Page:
December 1997

Predictors of Intracranial Pathologic Findings in Patients Who Seek Emergency Care Because of Headache

Author Affiliations

From the Departments of Neurology, St Paul-Ramsey Medical Center, St Paul, Minn (Drs Ramirez-Lassepas and Espinosa and Ms Johnston) and University of Minnesota, Minneapolis (Dr Ramirez-Lassepas); Department of Emergency Medicine, St Paul-Ramsey Medical Center (Dr Cicero); and College of Pharmacy, University of Minnesota (Drs Cipolle and Barber).

Arch Neurol. 1997;54(12):1506-1509. doi:10.1001/archneur.1997.00550240058013

Background:  Clinical criteria to select patients with headache in whom structural diagnostic studies (computed tomography) have a high yield disclosing intracranial pathologic findings, independent of abnormal findings on neurologic examination, have not been defined.

Objective:  To determine which clinical characteristics predict the presence of intracranial pathologic findings, independently of neurologic examination, in patients with headache.

Design:  Case-control, consecutive sample. Setting: Major metropolitan trauma center emergency department.

Patients and Materials:  Hospital records of 139 hospitalized and 329 randomly selected patients from 1720 nonhospitalized adult patients, consecutively evaluated for headache in the emergency department, were reviewed. Demographic data, clinical characteristics of the headache, results of neurologic and physical examinations, and diagnostic radiologic and laboratory results were correlated with final diagnosis and outcome at 6 months after emergency department visit.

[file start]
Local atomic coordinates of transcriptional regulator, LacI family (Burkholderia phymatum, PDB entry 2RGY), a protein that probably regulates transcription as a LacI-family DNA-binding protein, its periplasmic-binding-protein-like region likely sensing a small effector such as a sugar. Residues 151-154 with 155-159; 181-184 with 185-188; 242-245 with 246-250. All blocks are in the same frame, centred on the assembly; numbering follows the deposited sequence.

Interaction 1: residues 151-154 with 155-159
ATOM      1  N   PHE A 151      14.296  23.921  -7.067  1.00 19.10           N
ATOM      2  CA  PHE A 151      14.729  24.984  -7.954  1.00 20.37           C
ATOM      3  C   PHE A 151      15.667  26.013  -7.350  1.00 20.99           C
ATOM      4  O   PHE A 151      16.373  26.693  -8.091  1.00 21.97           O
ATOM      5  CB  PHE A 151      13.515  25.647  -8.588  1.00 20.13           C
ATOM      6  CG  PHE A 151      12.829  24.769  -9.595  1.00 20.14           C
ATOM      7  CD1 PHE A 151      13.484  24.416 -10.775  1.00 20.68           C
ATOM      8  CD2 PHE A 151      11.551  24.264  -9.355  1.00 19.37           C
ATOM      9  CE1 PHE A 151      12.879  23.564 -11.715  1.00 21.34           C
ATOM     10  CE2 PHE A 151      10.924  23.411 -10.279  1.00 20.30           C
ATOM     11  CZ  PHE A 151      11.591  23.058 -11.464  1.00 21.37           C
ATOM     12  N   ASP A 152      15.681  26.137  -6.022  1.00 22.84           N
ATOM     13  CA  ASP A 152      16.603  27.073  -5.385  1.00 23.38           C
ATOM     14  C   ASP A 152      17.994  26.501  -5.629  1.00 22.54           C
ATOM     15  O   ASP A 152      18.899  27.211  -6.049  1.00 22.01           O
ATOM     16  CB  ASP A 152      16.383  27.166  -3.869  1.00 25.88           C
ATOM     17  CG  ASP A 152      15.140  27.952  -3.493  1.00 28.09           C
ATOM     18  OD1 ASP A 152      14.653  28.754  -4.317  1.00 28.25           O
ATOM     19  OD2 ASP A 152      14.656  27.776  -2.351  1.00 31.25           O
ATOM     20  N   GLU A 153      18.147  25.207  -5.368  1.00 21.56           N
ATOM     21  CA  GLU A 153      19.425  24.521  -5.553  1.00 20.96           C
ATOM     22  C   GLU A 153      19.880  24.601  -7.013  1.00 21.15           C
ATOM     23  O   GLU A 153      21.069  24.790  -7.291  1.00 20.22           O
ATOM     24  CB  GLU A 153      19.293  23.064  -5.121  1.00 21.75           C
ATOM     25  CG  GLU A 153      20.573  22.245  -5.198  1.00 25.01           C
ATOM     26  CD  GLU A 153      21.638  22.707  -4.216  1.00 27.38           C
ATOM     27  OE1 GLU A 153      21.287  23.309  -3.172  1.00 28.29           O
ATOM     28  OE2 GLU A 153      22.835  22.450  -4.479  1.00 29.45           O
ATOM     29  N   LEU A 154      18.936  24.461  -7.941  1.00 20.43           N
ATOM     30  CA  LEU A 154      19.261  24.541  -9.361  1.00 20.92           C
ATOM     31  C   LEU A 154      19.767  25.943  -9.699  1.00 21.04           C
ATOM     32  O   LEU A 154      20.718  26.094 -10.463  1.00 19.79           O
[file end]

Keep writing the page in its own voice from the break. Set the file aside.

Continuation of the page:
Data Analysis:  Nonparametric statistical analysis.

Results:  Intracranial pathologic findings were found in 18 (3.8%) of 468 patients. Acute onset and occipitonuchal location of headache, presence of associated symptoms, and patient age of 55 years or older were significantly associated with the finding of intracranial pathology, independently of the findings from neurologic examination. Abnormal findings on neurologic examination alone, whether focal or non-focal, had a highly significant association and a positive predictive value for intracranial pathology of 39%.

Conclusions:  Abnormal results from neurologic examination are the best clinical parameters to predict structural intracranial pathology; however, in patients 55 years or older with headache of acute onset located in the occipitonuchal region that has associated symptoms, computed tomgraphic scan of the head is justified as part of their clinical evaluation independently of the findings of the neurologic examination.